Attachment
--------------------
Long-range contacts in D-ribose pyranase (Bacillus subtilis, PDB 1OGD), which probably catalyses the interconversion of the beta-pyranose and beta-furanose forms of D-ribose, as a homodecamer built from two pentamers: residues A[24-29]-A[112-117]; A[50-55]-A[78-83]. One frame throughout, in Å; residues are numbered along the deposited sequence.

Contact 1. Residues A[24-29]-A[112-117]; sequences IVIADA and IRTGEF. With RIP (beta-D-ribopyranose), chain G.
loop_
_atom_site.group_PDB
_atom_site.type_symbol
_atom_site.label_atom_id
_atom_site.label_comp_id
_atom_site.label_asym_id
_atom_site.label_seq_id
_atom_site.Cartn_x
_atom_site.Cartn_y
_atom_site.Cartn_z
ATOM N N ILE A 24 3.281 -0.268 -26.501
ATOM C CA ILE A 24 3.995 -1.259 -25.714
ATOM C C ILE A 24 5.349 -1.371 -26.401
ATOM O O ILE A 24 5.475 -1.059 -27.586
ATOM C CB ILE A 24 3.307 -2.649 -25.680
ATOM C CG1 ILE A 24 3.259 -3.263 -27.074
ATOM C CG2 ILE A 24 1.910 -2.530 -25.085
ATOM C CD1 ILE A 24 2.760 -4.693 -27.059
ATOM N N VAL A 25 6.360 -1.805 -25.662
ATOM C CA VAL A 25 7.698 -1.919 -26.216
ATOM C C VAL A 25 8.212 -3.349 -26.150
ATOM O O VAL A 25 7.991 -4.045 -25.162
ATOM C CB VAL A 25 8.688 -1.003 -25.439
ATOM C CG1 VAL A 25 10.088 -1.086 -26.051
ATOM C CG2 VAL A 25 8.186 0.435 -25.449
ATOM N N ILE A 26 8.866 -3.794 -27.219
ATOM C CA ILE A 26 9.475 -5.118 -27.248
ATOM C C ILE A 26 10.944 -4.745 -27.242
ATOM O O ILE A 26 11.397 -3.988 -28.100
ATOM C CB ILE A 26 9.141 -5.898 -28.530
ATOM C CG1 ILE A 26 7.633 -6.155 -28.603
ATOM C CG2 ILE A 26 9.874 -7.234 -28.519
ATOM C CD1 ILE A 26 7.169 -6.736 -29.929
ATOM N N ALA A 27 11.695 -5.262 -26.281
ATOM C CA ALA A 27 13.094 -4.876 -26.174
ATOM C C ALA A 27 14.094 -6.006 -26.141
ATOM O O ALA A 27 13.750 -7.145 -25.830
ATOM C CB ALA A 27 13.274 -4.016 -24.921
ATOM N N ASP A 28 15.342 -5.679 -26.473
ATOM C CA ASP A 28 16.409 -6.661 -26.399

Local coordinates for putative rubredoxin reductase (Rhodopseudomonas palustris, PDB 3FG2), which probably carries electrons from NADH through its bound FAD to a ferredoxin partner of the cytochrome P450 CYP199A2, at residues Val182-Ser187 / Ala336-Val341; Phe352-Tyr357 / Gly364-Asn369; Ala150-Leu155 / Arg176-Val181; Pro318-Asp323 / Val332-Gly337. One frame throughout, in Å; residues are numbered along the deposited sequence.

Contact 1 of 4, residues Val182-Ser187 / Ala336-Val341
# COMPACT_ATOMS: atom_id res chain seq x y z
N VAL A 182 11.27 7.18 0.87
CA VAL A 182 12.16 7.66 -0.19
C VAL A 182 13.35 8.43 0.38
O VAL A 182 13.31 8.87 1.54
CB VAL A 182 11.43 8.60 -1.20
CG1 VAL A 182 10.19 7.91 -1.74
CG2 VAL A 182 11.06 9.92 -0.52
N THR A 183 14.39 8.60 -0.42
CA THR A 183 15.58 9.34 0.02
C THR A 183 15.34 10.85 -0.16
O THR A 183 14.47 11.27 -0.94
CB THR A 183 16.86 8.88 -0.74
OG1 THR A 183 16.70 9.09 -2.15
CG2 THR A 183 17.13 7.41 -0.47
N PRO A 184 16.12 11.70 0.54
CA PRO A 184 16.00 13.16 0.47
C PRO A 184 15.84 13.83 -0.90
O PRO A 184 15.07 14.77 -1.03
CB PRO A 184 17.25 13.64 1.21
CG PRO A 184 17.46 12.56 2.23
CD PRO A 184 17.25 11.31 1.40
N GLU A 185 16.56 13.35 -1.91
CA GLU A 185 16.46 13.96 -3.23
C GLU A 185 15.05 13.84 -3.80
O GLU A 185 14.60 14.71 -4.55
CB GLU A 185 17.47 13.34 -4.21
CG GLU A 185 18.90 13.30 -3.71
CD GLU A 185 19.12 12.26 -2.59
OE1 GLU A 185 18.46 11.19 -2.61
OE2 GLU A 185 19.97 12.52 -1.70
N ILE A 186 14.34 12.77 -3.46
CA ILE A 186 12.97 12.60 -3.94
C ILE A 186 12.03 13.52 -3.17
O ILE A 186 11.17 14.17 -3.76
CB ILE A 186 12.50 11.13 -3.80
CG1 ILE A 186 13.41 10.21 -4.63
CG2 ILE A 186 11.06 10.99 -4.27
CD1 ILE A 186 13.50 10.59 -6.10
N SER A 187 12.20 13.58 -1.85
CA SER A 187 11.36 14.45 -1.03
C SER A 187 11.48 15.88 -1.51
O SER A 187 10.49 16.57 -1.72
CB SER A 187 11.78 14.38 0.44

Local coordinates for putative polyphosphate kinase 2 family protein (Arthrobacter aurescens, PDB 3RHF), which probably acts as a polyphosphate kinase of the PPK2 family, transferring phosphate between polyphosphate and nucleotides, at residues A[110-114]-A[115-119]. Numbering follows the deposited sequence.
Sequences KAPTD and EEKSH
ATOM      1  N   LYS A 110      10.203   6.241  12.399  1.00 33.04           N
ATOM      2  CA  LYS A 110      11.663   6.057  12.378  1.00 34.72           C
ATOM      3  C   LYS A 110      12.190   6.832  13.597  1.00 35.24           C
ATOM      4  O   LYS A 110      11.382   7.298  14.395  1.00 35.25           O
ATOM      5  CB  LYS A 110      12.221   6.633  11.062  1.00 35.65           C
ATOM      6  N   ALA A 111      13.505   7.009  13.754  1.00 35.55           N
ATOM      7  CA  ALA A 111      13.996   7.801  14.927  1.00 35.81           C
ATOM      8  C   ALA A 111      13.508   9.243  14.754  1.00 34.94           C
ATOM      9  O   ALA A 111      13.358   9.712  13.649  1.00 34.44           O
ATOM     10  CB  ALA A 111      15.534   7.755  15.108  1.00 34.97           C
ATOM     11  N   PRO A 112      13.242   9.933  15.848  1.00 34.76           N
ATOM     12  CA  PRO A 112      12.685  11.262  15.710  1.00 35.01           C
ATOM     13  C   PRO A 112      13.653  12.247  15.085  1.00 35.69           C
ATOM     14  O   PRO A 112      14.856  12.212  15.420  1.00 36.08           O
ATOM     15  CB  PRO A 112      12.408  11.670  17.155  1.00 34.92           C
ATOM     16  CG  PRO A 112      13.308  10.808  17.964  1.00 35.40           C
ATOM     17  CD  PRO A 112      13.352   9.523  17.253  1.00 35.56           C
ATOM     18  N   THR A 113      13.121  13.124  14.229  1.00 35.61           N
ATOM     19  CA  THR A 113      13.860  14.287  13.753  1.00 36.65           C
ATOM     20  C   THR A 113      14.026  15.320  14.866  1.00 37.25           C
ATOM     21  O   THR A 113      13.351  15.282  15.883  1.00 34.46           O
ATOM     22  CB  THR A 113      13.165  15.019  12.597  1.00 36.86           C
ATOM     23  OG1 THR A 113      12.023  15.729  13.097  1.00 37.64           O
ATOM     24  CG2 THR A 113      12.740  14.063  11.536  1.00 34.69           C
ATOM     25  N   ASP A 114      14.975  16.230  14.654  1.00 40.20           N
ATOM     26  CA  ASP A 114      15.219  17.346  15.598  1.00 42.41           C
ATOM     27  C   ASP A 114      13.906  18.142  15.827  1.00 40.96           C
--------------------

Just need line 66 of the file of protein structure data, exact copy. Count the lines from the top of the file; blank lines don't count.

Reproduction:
CD PRO A 184 17.25 11.31 1.40